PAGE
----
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Old November 11th, 2010, 06:34 AM   #1
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Shot first movie - need help

Hi,

So I am taking a video class and have never shot a movie before. I am not intending to become a cinematographer. I am more interested in photography. But since I am in a class I need to do a project. It has to be a movie of no longer than 8 min and it can be just anything. It doesn't have to have a script or a story it can be just abstract/experimental etc. So I made this "movie". And it's kind of boring. It doesn't really have a plot. The only requirement was that it has to be shot by me and I have to record good, clean sound. After talking to a teacher she said it was fine that it had no plot. I told her that I wanted to just record nature and play with the depth of field etc. She said that was fine and that I didn't have to record the sound at the same time as recording video and that it could even be of something other than nature. So, I went out shot some nature, put it in Final Cut and it is what it is. Nothing I am really proud of but I don't have enough time to shoot something else at this point. I still haven't recorded the sound yet.
So, I was hoping that I could show it to you guys and maybe you could give me your opinions what can I do with this "movie" to make it more interesting. Perhaps adding interesting collage of sounds would "spice it up" a bit, have someone read something interesting while the clips are running? I am not sure. I can change the order of clips etc. The clips are straight out of the camera, I haven't done anything to them, only changed the speed of one clip.
Please give me your opinions and your suggestions. I would really appreciate it. If you just say this is crap it's not really helpful, I know it is sort of crappy. FYI, blur was intentional. On the very beginning something went wrong when I converted for youtube so ignore the gray part.
THANKS A LOT IN ADVANCE
Here is a link
YouTube - FP
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Old November 11th, 2010, 07:01 AM   #2
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Since this is supposed to be an educational exercise, I'm not going to be the "Answer at the end of the chapter" for you. But I'll say this, in order to learn to write, you have to read. Similarly, the photos you shoot will benefit from the photos you see.

My suggestion is that you go to Vimeo right now and search for videos in the wildlife category. Note the ones you think are good and come up with your own ideas as to why. Take a couple of those ideas and go do them yourself, in your own way, something that reflects your unique artistry and creativity. If you've made it this far in photography, there's no debating whether you are artistic. Your visuals prove that you are even if you doubt yourself.
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Old November 11th, 2010, 07:19 AM   #3
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Thanks! A lot of stuff I found on vimeo on nature uses stills to make sort of a slideshow, which I don't want to do. I found lots of great wildlife videos but I don't have any animals to my disposal. On limited time it makes it really hard to make something really nice, at least for me.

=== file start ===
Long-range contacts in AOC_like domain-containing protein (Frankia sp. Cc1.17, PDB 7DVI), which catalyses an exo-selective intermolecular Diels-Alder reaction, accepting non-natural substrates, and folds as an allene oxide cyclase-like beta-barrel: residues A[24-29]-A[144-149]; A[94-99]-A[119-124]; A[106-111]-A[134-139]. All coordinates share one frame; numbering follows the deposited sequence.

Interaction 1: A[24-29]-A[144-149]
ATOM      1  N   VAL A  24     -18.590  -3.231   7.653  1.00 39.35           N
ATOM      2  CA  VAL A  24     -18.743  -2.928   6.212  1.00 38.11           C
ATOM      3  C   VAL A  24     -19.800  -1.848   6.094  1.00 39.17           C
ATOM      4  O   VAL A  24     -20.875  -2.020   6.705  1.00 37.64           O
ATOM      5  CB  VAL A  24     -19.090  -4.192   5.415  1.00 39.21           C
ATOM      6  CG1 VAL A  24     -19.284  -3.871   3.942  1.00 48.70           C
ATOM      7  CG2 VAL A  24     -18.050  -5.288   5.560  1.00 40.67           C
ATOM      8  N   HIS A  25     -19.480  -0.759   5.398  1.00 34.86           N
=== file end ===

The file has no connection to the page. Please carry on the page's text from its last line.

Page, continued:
Do you have any suggestions on videos I could look at?
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Old November 11th, 2010, 06:02 PM   #4
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Hi Kathy,

I don't know what type of video class you are taking. Is it just to learn how to use a camera or is it one that is teaching you how to make a movie?

As Les said, since this is an educational exercise it probably is best to give you some things to think about rather than give you specific suggestions. Keep in mind that these are just my observations and the way I approach movie making.

First, what I see in your video are a bunch of random shots that pretty much do the same thing, rack focus in and then back out of focus. A nice effect but remember it is a specialty shot and it should not be use in all of your shots or it just becomes boring, then annoying for the viewer because it is something that we are not use to seeing and it becomes distracting (I'm not saying that to be mean, just so you know that it is something that shouldn't be used throughout).

I am surprised that your teacher said that it didn't have to have a plot but didn't go any futher. It may not have to have a plot but it does need a purpose. One of the concepts that really sticks in my mind was said to me by a very established Hollywood cinematographer. He said that we need to have a reason for every shot in a movie. And we should understand the motivation for that specific shot and the subtext of it. Remember, you are asking someone to take time from their lives (and in some cases pay money for it too) to watch your movie. So make sure you have a reason why you have that shot. Give them back something for their time. In your case, you need to figure out why you show a specific image the way you have chosen to show it. An example is the shot of the people walking. You keep coming back to that scene but i can't figure out why. Do they have some significance? Is their journey suppose to represent something? And, how do all of the other shots tie into them?

As a suggestion of how to make your movie more interesting, I would sit down and watch it and take out a voice recorder. As you are watching it you might just say randomly what you are thinking as you watch each clip. See if you can find a pattern in what you're thoughts are. What affect does watching your movie have on you? Then, you might be able to come up with some music or words or a poem that would help the viewer understand what they are watching.